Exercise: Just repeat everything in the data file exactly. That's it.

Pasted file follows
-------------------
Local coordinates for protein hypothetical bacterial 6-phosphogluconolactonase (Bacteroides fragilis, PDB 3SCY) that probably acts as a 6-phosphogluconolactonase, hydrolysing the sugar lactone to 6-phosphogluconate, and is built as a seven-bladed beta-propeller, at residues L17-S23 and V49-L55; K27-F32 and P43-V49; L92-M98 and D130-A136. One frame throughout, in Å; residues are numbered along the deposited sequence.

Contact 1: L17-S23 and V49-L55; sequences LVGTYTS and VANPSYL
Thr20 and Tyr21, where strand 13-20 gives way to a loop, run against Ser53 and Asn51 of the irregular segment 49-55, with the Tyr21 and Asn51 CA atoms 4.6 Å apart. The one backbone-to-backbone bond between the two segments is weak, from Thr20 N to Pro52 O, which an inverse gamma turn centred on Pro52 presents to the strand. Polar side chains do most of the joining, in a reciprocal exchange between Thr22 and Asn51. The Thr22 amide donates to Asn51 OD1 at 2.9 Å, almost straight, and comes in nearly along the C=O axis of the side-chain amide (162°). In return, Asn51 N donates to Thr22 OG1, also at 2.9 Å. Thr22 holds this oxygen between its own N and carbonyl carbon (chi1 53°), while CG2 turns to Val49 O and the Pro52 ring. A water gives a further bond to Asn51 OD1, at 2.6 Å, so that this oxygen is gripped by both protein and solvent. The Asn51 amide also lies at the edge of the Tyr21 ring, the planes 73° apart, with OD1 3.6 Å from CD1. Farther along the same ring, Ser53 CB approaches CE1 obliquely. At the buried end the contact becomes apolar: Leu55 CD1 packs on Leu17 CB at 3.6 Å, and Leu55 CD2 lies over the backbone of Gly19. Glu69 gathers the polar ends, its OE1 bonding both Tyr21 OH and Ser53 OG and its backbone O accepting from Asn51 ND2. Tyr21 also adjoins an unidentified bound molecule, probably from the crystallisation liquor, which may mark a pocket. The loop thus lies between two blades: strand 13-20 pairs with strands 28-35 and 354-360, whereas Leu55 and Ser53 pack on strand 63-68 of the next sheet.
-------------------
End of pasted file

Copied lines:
Local coordinates for protein hypothetical bacterial 6-phosphogluconolactonase (Bacteroides fragilis, PDB 3SCY) that probably acts as a 6-phosphogluconolactonase, hydrolysing the sugar lactone to 6-phosphogluconate, and is built as a seven-bladed beta-propeller, at residues L17-S23 and V49-L55; K27-F32 and P43-V49; L92-M98 and D130-A136. One frame throughout, in Å; residues are numbered along the deposited sequence.

Contact 1: L17-S23 and V49-L55; sequences LVGTYTS and VANPSYL
Thr20 and Tyr21, where strand 13-20 gives way to a loop, run against Ser53 and Asn51 of the irregular segment 49-55, with the Tyr21 and Asn51 CA atoms 4.6 Å apart. The one backbone-to-backbone bond between the two segments is weak, from Thr20 N to Pro52 O, which an inverse gamma turn centred on Pro52 presents to the strand. Polar side chains do most of the joining, in a reciprocal exchange between Thr22 and Asn51. The Thr22 amide donates to Asn51 OD1 at 2.9 Å, almost straight, and comes in nearly along the C=O axis of the side-chain amide (162°). In return, Asn51 N donates to Thr22 OG1, also at 2.9 Å. Thr22 holds this oxygen between its own N and carbonyl carbon (chi1 53°), while CG2 turns to Val49 O and the Pro52 ring. A water gives a further bond to Asn51 OD1, at 2.6 Å, so that this oxygen is gripped by both protein and solvent. The Asn51 amide also lies at the edge of the Tyr21 ring, the planes 73° apart, with OD1 3.6 Å from CD1. Farther along the same ring, Ser53 CB approaches CE1 obliquely. At the buried end the contact becomes apolar: Leu55 CD1 packs on Leu17 CB at 3.6 Å, and Leu55 CD2 lies over the backbone of Gly19. Glu69 gathers the polar ends, its OE1 bonding both Tyr21 OH and Ser53 OG and its backbone O accepting from Asn51 ND2. Tyr21 also adjoins an unidentified bound molecule, probably from the crystallisation liquor, which may mark a pocket. The loop thus lies between two blades: strand 13-20 pairs with strands 28-35 and 354-360, whereas Leu55 and Ser53 pack on strand 63-68 of the next sheet.